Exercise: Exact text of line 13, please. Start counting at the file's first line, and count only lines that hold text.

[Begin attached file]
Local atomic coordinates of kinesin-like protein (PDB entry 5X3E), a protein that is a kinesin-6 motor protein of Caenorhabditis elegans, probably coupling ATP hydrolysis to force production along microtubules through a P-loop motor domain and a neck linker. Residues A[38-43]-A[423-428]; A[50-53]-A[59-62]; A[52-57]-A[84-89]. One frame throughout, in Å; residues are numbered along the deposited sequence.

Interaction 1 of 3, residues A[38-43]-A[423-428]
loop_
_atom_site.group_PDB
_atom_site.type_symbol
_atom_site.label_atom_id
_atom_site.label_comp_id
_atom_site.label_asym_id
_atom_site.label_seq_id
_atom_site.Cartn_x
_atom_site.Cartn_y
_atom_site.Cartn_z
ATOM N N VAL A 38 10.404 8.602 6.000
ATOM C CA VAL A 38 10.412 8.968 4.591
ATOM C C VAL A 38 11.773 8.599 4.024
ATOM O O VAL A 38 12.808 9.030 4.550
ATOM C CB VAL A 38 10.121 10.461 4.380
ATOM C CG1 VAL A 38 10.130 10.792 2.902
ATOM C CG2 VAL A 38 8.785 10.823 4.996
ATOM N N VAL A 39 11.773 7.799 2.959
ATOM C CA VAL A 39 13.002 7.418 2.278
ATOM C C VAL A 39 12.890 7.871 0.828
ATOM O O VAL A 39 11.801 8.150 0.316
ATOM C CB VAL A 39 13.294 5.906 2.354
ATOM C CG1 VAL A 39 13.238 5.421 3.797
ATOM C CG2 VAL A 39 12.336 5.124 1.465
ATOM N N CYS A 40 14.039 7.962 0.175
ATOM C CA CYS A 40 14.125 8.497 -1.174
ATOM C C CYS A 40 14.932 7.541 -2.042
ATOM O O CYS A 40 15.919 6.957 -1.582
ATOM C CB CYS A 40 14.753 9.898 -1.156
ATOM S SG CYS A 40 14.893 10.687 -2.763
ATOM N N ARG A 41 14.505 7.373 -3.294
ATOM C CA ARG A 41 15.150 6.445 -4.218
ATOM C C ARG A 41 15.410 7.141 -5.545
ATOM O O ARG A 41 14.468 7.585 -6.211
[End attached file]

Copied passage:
ATOM N N VAL A 38 10.404 8.602 6.000